CHARLES TYSON YERKES (1837-1905), American capitalist, was born of Quaker parentage, in Philadelphia, Pennsylvania, on the 25th of June 1837. He was a clerk in a grain-commission house, an exchange broker (1858-6r) and a banker (1861-86).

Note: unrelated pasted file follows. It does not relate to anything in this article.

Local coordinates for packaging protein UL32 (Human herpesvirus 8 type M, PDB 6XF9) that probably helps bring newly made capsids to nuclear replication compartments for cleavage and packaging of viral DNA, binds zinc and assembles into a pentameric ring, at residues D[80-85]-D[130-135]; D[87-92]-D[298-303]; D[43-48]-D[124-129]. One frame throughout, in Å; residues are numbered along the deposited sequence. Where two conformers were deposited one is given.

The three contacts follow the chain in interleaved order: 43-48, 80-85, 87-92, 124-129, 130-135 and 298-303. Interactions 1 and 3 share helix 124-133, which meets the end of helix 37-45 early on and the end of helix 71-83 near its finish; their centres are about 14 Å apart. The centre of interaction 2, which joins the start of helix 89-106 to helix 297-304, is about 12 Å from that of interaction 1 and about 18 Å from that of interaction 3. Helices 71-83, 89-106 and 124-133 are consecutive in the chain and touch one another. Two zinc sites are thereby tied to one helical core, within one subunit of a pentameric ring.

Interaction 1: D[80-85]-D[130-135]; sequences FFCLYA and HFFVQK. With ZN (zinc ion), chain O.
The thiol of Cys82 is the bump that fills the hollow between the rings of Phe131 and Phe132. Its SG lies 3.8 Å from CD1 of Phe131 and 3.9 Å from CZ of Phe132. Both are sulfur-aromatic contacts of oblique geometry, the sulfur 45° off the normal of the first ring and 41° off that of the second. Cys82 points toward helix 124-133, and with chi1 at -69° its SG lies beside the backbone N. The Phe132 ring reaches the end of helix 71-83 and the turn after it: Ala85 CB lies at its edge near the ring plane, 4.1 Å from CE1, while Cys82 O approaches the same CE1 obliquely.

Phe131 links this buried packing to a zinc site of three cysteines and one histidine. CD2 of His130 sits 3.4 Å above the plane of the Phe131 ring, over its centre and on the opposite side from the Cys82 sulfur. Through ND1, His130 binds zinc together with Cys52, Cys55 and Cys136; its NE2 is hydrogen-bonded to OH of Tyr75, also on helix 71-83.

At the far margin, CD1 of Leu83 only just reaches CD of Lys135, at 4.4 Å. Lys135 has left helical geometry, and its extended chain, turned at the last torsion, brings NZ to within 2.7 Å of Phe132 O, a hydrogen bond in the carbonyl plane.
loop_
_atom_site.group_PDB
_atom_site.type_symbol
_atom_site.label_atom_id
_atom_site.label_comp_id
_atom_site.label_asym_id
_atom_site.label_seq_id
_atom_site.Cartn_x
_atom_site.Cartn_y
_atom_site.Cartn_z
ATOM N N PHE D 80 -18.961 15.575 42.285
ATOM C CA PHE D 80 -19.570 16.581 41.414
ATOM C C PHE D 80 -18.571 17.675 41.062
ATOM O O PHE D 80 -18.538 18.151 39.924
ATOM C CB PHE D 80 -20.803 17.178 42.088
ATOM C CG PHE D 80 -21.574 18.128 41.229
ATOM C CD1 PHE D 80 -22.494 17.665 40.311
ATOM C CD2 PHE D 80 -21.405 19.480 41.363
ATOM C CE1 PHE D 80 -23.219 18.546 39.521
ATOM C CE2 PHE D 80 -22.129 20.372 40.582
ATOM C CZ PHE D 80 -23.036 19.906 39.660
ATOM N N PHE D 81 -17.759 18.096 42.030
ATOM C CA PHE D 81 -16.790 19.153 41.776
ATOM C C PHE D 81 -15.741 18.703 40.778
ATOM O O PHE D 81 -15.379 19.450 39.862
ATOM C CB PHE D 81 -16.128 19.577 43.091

When he failed in 1871 he refused to give any preference to the city of Philadelphia for bonds sold on its account, and was convicted of "misappropriating city funds," and sentenced to two years and nine months in the penitentiary. After serving seven months of this sentence he was pardoned, and the City Council afterward passed an ordinance cancelling the municipality's claim against him. He established a banking business in Chicago in 1881; in 1886 got control of the Chicago City Railway Company; and within the next twelve years organized a virtual monopoly of the surface and elevated railway service of Chicago. He disposed of his street railway interests in Chicago, and removed to London (1900). There he acquired in 1901 a controlling interest in the Metropolitan District railway, and by organizing the finances of the Underground Electric Railways Company he took an important initiative in extending the system of London electric railways. Yerkes gave to the university of Chicago the great telescope installed in the Yerkes Observatory at Lake Geneva, Wisconsin, and gathered in his New York residence a remarkable collection of paintings, tapestries and rugs, which were sold at auction in April 1910 for $2,034,450. He died in New York on the 29th of December 1905.
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